Sunday, August 08, 2010

Online and Time

As part of the periodic nostalgia to which I seem prone from time to time, I decided to try my hand at one of the Online Role Playing Games. I've always been fascinated by the concept since it came out but never wanted to do so; now, with some opportunities for free play available, I thought it would be interesting to try.

It was extremely cool, the very thing that my imagination was longing for all those years. To visually see a world other than this, to visually immerse myself in an adventure, to see the characters and things that had wandered my imagination for years, was a treat indeed.

But as I continued to play, I realized that there was one significant problem: time.

Playing online, like everything else, takes time. And in role playing games, sometimes you lose. The nice thing is that you are never really "gone"; you just come back and have to start over.

But one thing doesn't come back: the time. The time spent playing these games is lost, passing in the breeze. And if you're not careful, you'll find 3 hours have slipped away and you have done nothing but have to go back to the beginning and redo the whole thing.

It's a game. I understand that completely. At the same time, this is a game that I played (in old fashioned paper and imagination!) many years ago, a concept of game that many people continue to play now - so even if the medium is different, the lesson is the same.

The lesson is simply that if for no other reasons, these things teach terrible lessons about time and the way life works.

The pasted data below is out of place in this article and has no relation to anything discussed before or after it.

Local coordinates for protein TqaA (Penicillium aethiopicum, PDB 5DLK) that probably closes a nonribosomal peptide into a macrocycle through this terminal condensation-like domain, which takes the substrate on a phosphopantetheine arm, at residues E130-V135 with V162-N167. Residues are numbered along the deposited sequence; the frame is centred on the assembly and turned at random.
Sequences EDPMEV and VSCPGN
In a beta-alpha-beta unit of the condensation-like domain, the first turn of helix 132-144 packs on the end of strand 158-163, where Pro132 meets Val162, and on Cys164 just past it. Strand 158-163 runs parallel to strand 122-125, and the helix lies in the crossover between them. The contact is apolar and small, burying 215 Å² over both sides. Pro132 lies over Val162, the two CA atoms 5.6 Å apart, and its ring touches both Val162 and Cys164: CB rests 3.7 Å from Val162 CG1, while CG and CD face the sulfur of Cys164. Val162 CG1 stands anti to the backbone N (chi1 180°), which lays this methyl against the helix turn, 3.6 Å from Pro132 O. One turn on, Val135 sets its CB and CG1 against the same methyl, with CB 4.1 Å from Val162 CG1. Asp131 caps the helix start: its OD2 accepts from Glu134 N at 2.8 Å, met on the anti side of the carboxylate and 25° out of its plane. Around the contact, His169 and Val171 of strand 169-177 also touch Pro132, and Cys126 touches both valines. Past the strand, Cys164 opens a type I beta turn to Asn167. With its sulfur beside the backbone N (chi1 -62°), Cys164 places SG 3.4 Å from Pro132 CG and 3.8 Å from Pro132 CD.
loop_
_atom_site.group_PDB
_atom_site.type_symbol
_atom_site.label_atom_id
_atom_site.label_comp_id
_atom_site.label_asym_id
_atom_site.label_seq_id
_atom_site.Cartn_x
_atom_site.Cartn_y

They teach that that there is a dichotomy that exists between reality and fantasy, that one's actions can be undone and you can go back to the beginning - no harm, no foul. They also teach that time is essentially a thing which doesn't matter so much, at least as long as you're enjoying yourself.

The harsh reality - the reality of mid-forties me looking back - is that time is the thing which matters most. Yes, there's nothing wrong with enjoying one's self, but I cannot pretend that spending time on something means that there is no impact on other things in my life. Other things - critical things, meaningful things - will get pushed aside, goals will not be achieved, relationships will with and die. And unlike online games, one does not get to go back to the beginning - you have to continue forward where you are.

Will I play again? I'm not sure. Ironically, I seem unable to swallow the loss of time (for myself, dare I call it a waste?) based on all the other things I need to do and the time frames I have to do them; this world we call reality has far more to do in it than I can ever get done. It will, however, encourage me to continue to try to teach my children about the importance of time and how, once gone, it never returns. Even the memories of how we enjoyed ourselves doing these things never returns a second of the time we used to do them.

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